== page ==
Another extremely powerful tool is recording yourself while you give a presentation. It’s simple and intuitive within Kami to record your voice and screen, as well as your digital ink, while you talk through an idea or lesson and annotate the presentation. You can also just record a voice note to explain a problem, emphasize a point, or even add something later that you may have missed the first time around. Students can easily access the annotated presentation, and the recordings, right in Kami, at any time. This makes it simple and easy for students who were absent, or who need to watch a presentation again for whatever reason, to still get access to the same content as it was delivered.
All of this functionality also works with nearly any document for any subject area – highlighting and annotating an essay for an ELA class, balancing chemical equations in a science class, or virtually any other use.
Free vs. paid?
The free, basic version of Kami includes tons of useful features, including many of the above. But the paid, Teacher version includes more — including screen capture, text to voice, and the equation editor, seen in the screen shot above.
Roshan notes that she used the free version for years, and it was incredibly useful. But the tools available to paid users take the possibilities to the next level.
Fortunately, every purchase of a Wacom Intuos Wireless, Wacom One, or One by Wacom comes with a free three-month trial of the Teacher version of Kami, with all of the features Roshan showed off! For more about the differences between versions, see the Kami pricing website here.
The Power of Kami + Wacom
Whether you’re using a Wacom Intuos Wireless, Wacom One, or One by Wacom, pairing the device with Kami can powerfully elevate your teaching this year with Kami’s simple, intuitive, and powerful tools to give meaningful feedback and annotate documents live.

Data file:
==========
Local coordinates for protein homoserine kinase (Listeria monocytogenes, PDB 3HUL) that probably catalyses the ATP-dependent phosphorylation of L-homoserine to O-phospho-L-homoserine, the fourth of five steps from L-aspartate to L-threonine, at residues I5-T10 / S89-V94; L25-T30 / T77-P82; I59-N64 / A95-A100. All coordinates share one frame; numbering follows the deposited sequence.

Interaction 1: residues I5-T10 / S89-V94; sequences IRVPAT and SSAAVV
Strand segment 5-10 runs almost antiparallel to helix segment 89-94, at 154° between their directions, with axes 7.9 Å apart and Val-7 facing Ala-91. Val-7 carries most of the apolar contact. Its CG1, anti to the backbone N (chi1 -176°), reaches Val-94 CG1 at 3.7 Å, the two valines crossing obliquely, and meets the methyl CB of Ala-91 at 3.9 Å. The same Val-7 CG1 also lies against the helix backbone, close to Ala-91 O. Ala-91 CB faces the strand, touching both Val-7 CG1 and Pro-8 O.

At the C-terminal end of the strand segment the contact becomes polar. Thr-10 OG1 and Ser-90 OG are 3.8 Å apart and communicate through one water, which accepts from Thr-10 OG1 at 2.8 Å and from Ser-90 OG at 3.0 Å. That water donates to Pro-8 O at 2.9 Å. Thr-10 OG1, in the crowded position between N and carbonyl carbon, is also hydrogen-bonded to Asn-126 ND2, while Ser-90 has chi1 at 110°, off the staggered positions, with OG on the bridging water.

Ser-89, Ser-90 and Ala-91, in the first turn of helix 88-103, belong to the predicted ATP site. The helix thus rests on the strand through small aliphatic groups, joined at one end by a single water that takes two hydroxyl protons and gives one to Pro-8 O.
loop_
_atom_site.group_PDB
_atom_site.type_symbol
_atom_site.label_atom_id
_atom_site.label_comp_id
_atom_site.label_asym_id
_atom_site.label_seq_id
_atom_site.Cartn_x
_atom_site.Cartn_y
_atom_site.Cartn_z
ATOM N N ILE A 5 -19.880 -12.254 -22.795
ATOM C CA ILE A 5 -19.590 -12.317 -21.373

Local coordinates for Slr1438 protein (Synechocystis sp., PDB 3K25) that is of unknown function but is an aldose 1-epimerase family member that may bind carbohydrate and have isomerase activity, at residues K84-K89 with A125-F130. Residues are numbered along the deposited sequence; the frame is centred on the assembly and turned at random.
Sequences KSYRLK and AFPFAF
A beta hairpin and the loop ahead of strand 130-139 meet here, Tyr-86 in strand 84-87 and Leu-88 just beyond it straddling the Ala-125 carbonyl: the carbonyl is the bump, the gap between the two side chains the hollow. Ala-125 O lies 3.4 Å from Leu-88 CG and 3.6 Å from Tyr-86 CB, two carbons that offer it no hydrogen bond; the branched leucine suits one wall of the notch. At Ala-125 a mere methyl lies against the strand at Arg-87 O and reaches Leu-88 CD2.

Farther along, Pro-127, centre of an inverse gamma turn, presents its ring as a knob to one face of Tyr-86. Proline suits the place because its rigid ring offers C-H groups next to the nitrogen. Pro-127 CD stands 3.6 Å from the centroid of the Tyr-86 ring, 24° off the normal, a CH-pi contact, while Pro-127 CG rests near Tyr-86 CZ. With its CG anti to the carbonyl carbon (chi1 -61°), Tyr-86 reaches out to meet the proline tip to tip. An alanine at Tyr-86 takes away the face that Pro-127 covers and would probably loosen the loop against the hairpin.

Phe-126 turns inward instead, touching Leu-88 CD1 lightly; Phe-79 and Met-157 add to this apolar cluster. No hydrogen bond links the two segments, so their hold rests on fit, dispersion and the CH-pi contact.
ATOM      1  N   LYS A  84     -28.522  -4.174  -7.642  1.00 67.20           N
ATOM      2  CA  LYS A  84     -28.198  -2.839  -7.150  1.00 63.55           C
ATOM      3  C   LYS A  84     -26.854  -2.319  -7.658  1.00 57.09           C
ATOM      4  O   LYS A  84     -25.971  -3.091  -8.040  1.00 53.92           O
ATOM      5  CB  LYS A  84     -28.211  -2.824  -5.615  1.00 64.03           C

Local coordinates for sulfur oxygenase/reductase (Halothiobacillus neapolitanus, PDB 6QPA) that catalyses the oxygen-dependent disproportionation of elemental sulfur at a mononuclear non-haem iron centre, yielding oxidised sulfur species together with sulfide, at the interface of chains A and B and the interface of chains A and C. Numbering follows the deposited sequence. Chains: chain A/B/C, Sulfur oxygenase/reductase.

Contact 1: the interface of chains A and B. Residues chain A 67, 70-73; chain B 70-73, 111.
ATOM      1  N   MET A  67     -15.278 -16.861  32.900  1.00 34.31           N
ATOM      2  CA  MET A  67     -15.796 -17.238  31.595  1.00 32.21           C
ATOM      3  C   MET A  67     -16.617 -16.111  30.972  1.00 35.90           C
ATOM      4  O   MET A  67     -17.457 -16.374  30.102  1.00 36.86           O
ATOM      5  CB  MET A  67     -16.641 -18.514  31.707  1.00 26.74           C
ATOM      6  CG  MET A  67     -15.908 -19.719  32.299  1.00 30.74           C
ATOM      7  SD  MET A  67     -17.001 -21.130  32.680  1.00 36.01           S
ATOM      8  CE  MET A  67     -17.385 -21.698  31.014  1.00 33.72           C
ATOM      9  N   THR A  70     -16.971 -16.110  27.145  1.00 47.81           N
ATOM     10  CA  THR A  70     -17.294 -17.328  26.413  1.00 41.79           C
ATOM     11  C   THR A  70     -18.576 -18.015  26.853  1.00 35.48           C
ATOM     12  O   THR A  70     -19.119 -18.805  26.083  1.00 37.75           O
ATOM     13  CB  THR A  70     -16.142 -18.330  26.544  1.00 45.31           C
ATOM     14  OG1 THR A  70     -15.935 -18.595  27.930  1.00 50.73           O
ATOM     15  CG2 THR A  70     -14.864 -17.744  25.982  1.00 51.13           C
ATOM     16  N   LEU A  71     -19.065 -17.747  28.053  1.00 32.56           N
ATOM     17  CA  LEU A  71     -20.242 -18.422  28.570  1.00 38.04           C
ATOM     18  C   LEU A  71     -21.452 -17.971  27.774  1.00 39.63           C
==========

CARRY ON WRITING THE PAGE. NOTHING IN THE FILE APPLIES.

Kami works seamlessly with Wacom pens and tablets, on a Mac OS, Windows, or Chromebook computer. The extensions are especially simple to install if you use Google Chrome, and as Stacey Roshan demonstrated above, work especially well with Google Suite.
Which Wacom products work best with Kami?
Wireless Intuos pen tablet
Wacom Intuos is designed to make teaching hassle-free. With Bluetooth connectivity, you’re free to move about the classroom while still controlling your computer with the digital pen and tablet. ExpressKeys can be easily programmed on Mac or PC as your favorite keyboard shortcuts to save time when instructing.
Wacom One pen display
Whether in the classroom or online, teachers can use the Wacom One pen display to present lessons, illustrate learnings, take notes, annotate, and answer questions. When it comes to students, the pen makes the switch to digital working easy and intuitive.
One By Wacom pen tablet
Ideal for students, the One By Wacom takes learning to the next level. The realistic digital pen recreates the classroom experience from anywhere. It gives you the freedom to write, annotate, create, collaborate, study or teach in ways like never before.
About the author
Abeni Jones is a former graphic designer, illustrator, and educator, and current writer, who bought her first Wacom tablet in 1999. She’s passionate about video games, design, and the great outdoors.